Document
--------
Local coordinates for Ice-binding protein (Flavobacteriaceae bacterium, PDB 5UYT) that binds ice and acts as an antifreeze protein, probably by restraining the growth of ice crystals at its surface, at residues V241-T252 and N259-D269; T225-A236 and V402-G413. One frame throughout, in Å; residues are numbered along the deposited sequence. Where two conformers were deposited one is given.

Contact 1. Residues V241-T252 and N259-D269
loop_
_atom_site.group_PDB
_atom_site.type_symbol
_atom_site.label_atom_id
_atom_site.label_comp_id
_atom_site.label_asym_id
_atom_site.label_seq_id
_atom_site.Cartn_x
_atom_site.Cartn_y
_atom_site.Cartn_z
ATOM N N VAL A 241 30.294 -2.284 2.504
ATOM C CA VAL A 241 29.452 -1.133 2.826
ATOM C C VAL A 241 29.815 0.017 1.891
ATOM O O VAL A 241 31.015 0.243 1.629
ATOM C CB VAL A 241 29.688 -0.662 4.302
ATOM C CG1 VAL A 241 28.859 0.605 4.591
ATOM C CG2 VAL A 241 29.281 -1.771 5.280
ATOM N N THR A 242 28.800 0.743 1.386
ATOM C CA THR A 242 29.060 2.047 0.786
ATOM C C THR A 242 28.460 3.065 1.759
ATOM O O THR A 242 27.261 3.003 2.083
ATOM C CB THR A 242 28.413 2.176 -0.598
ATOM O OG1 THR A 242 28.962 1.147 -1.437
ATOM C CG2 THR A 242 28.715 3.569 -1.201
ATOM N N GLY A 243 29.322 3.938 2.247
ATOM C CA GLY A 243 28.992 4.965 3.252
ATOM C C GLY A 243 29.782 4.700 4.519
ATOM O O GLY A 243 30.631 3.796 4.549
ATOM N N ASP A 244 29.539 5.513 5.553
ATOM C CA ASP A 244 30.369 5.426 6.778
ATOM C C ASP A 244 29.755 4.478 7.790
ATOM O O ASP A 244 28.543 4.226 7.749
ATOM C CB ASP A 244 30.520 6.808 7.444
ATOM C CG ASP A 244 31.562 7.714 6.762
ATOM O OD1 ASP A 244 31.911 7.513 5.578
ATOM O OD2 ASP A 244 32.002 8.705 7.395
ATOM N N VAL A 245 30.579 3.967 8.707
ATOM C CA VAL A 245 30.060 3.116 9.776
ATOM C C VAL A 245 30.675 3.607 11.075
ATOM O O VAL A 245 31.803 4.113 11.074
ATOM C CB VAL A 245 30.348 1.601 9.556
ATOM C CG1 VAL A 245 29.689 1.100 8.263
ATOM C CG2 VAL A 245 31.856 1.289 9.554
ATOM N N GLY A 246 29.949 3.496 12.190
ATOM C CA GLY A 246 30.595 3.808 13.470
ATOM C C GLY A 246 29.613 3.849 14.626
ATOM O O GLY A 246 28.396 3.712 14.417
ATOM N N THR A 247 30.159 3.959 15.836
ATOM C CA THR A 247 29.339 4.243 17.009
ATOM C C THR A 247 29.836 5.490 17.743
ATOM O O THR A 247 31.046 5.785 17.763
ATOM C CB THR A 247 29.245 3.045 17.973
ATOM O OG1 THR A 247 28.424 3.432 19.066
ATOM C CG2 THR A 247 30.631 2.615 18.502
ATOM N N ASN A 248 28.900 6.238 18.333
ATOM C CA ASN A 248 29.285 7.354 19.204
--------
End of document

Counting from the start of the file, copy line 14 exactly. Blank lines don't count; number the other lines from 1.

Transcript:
ATOM C CA VAL A 241 29.452 -1.133 2.826